I’d been with Esmeralda when the fire started at around 7pm. She’d been charged along with her three stepsons, of conspiring to defraud the IRS of more than $2,500,000 from 1992 through 2012, and I was handling her flimsy defense. I’d just persuaded her to cop a plea, when oily black smoke begun to seep through the floorboards.
We scurried to safety down the rusting fire escape at the side of the building, whores and their Johns’ spilled out of the brothel and out onto the sidewalk in various stages of undress, as if Caligula had come to Broadway. Last one out was a skinny cop in red fishnet stockings, searching for a place to hide as he took catcalls like punches to the whip-scared copper-brown skin stretched tightly over his six-pack abs.
The fire had left the sidewalk carpeted in soot, which now, sixteen hours later, was being washed away by icy, sulfur-rich, rain, which had begun to play on my office window like a de-tuned xylophone.
She was swiped away by the 9 train, clattering north along a rusting, cast-iron skyway, high above Broadway, on its way from Manhattan to Van Cortland Park, the end of the line.
From my perch, a tired second floor office above Broadway. I was directly opposite the train. Through its scratched windows, I watched as a crew of ‘Showtime Kids’ flipped in place, spun around poles, and cartwheeled up and down isles that had cleared to greet them — immersing riders in gravity-defying magic for an occasional cash donation.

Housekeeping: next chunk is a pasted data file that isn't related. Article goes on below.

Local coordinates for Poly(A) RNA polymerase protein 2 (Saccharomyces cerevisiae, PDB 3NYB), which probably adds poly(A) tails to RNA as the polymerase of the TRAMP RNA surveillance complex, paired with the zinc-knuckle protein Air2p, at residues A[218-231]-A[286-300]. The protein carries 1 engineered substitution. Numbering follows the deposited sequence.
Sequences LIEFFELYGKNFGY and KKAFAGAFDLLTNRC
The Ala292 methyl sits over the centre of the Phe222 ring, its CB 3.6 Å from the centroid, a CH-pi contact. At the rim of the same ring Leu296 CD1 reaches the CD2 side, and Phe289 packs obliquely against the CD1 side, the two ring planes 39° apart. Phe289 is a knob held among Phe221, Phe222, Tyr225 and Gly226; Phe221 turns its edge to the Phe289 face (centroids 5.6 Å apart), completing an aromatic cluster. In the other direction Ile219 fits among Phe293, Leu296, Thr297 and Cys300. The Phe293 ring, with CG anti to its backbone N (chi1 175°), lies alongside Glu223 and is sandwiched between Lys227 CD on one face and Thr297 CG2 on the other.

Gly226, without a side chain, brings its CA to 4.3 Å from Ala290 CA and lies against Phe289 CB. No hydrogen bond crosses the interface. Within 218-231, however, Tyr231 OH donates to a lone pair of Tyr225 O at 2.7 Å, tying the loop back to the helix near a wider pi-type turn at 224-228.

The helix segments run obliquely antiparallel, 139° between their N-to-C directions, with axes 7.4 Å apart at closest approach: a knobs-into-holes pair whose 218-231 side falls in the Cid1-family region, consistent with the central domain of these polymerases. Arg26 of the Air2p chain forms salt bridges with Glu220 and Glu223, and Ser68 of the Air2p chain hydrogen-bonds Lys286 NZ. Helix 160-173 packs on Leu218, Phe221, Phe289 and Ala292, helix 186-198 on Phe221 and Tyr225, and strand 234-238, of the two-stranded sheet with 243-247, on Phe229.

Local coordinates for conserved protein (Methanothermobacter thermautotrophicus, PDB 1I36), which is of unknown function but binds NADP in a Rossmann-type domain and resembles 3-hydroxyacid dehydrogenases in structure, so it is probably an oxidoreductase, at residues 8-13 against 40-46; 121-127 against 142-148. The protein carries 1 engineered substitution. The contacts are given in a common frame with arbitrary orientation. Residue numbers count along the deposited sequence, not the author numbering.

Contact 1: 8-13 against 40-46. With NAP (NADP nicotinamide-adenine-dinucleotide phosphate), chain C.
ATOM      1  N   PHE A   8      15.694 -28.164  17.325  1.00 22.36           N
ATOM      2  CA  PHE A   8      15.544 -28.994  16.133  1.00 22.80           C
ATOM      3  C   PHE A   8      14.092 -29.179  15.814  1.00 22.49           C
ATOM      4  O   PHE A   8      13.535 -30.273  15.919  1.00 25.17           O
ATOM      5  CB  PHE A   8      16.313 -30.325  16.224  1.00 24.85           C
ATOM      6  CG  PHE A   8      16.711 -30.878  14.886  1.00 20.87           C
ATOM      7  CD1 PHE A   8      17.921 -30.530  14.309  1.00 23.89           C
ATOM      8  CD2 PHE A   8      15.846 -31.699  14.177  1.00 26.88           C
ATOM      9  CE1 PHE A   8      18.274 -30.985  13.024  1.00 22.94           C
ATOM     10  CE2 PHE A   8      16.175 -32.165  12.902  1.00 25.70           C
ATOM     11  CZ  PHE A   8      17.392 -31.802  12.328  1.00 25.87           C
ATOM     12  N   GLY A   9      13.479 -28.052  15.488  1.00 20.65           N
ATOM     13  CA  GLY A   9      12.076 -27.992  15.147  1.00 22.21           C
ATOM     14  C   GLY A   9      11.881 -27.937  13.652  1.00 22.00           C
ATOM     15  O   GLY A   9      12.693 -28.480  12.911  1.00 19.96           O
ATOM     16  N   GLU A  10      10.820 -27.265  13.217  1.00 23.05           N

A whoosh of air brakes and the train squealed to a stop tossing sparks into the gloom like a Catherine-wheel. As the train doors struggled apart, I pulled my gaze away from the endless shuffle of passengers trading places, searching for another distraction from a career going nowhere and the stack of bills on my desk that I couldn’t afford to pay.
I snatched my reflection in her expression. The suitcases under my eyes were same shade of grey-brown as was my unruly, three-day growth of stubble. My bespoke, grey, Harris Tweed, double-breasted, wool suit was tight everywhere, and had been pressed so many times that the pants had multiple crease lines. My white shirt had been whiter. My brogues had been re-soled so often they’d webbed at the balls of my feet. But I’m six-three and reasonably self-sufficient and largely drug free, which excuses a multitude of sins.
The Pretty Lady offered up a slim right hand, like it was something special.
When I took it, the platinum Tiffany Three Stone (an ‘Excellent Cut’ three carat diamond sandwiched between identical twin sapphire side-stones) Engagement Ring on her ring finger snatched the light like a mirror-ball and threw it around the office.
Her mahogany eyes were prettily framed by eyebrows that made elegant arches.
The eyes themselves were expressionless. Ink on the side of her neck suggested she’d been manufactured on Christmas Eve, 1986. So, she was 31 years old.
“Take a seat,” I said grandly.
With a sharp tilt of the head, she drew my attention to two worn dark-red leather club chairs at the client side of the desk. They were piled high with manila files.
I ran around the desk, pumping my arms like a sprinter, grabbed the files, and piled them on the desk on top of others. My wit may or may not have been lost on her. I couldn’t tell. It didn’t show on her face. Nothing much did.